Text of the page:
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ACL Reconstruction vs ACL Repair

Role of ACL

The anterior cruciate ligament (ACL) runs diagonally in the middle of the knee. The ACL is a primary stabilizer of the knee and serves many important functions.  Without an intact ACL, the knee joint may become unstable and have a tendency to give out or buckle.  Unfortunately, the anterior cruciate ligament (ACL) injury is among the most common orthopedic injuries, especially for youth athletes.

Like many Sports Medicine Surgeons, our team has a passion for preventing ACL injuries and improving outcomes after ACL surgery. Thanks to technology advancements in orthopedics, new techniques and minimally invasive procedures continue to be introduced.  Additionally, regenerative medicine continues to show promising results in orthopedics. The body’s natural cells, tissue and blood to enhance healing has caught the interest of patient and surgeons alike.

ACL Reconstruction – Traditional Method

For most athletes, surgical intervention is recommended for athletes to return to sport. Up until recently, ACL reconstruction was the gold standard for ACL surgery. The ACL is reconstructed using a piece of tissue taken from another part of your body (autograft) and used to create a new ligament. Common grafts used for ACL reconstruction are hamstring tendon, quadriceps tendon, or patellar tendon. Your surgeon will select the graft type based on each patient’s individual situation.

ACL reconstruction surgery has been very successful. However, some surgeons believe ACL reconstruction may not be the ideal solution or only option for all ACL injuries.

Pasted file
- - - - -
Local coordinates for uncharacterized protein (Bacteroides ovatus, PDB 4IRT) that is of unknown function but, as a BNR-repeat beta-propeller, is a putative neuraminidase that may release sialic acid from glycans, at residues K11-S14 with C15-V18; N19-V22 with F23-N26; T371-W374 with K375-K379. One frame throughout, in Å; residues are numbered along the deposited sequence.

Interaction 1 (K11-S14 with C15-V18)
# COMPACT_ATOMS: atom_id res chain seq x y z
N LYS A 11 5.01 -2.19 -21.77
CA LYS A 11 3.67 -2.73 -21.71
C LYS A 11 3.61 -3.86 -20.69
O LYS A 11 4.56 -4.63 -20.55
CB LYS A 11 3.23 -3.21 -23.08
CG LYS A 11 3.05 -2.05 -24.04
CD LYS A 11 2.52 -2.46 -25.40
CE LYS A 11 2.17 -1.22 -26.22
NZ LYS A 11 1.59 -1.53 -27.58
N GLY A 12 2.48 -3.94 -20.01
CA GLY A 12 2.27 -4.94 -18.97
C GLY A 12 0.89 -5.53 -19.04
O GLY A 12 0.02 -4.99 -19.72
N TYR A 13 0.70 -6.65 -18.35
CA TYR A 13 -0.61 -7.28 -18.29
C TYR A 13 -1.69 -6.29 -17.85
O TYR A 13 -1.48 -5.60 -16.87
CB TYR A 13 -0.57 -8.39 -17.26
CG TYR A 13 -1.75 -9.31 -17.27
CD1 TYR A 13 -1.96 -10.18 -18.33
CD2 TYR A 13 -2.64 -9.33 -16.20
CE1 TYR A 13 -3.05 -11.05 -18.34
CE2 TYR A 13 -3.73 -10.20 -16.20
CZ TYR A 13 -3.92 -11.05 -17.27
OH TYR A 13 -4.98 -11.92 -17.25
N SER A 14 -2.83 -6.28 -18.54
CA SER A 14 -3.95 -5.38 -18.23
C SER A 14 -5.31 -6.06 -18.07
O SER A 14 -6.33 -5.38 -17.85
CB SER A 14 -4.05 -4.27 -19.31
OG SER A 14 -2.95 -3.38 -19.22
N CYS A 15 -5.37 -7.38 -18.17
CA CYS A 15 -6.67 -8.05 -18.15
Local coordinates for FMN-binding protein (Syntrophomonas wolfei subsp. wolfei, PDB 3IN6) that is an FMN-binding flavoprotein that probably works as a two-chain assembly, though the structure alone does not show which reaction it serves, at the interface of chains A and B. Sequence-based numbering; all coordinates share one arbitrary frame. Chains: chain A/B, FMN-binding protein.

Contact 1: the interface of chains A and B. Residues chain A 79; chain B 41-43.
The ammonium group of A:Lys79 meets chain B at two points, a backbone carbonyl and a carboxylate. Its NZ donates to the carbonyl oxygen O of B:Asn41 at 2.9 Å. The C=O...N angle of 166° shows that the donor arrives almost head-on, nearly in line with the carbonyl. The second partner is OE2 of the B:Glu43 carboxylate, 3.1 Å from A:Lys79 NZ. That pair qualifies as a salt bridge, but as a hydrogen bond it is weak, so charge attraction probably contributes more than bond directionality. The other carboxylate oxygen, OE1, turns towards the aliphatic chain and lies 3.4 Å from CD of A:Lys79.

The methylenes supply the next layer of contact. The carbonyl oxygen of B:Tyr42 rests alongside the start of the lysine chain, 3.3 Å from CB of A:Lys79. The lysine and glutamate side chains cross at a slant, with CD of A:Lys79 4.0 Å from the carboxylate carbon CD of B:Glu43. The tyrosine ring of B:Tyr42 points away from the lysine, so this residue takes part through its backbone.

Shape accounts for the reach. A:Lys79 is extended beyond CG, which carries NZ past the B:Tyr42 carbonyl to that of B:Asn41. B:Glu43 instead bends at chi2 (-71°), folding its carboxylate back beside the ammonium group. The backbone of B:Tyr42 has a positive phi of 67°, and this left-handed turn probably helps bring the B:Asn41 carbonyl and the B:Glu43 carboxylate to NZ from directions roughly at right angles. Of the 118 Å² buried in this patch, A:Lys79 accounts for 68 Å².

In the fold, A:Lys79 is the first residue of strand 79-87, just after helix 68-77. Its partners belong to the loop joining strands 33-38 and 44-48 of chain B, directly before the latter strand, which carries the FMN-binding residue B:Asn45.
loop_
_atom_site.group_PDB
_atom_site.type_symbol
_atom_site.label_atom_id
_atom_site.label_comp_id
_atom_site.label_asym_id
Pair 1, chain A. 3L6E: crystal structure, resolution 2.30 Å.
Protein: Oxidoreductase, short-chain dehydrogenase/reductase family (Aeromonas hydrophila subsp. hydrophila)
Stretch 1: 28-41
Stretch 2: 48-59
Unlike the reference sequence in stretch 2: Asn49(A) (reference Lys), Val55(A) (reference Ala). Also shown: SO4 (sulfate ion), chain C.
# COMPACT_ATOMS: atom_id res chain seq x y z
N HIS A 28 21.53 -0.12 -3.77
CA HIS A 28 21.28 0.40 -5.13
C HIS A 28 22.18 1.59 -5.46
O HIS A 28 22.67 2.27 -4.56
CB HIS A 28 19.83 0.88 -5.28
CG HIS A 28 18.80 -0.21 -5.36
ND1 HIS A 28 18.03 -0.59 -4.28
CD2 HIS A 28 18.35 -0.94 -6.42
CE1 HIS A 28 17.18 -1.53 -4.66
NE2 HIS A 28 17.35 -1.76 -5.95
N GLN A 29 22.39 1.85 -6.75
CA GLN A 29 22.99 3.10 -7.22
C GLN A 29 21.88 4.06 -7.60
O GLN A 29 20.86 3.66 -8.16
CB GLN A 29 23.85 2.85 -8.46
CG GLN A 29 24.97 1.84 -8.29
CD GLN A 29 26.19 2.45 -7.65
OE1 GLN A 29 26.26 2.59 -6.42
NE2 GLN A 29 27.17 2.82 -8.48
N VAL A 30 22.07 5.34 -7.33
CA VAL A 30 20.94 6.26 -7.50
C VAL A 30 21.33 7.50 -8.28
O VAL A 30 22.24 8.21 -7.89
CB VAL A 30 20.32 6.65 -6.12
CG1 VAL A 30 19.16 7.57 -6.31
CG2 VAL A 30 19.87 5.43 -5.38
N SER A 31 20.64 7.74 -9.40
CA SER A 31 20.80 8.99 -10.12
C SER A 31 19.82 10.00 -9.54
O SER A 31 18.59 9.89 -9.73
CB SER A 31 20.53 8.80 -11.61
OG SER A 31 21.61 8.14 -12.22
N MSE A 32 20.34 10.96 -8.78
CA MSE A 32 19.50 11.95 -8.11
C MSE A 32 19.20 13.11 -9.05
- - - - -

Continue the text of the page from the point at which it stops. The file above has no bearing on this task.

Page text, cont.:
ACL Repair

Some ligaments have the potential to heal without surgical intervention. For instance, ankle sprain injuries do not usually require surgical intervention. The location and environment of the ACL complicates the natural healing of this ligament.  As technology and advancements in medicine occur, new solutions are able to overcome past challenges.

Recently, orthopedic surgeons have been investigating options to repair a partially torn ACL. In an ACL repair situation, the native ACL is repaired using sutures.  This very strong suture device is used to repair the native ACL and restore knee stability. This suture device in the location of a normal ACL is used to hold the alignment of the knee joint in proper position while the ligament heals.

To support healing, the repair is often augmented with biological byproducts. See more on Platelet Rich Plasma, PRP injections.

ACL Repair vs ACL Reconstruction

Which is right for you?  ACL repair is not an option for every patient and not performed by all orthopedic surgeons. Once the ACL is visualized, typically through MRI, your surgeon can determine if your ACL can be repaired. If repair may be an option for the patient at the time of surgery, this is discussed during the pre-operative visit. There are many factors that go into deciding if repair vs reconstruction is appropriate, including type of tear, age, activity level, and tissue quality. Most ACL repairs are done in an acute timeframe.

ACL repair and reconstruction have a similar post-operative recovery timeframe with ACL repair having a slightly quicker return to play post-operative protocol. This is due to the surgery being less invasive.

Both Dr. Daggett and Dr. Witte specialize in ACL repairs and ACL reconstruction.

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ACL repair
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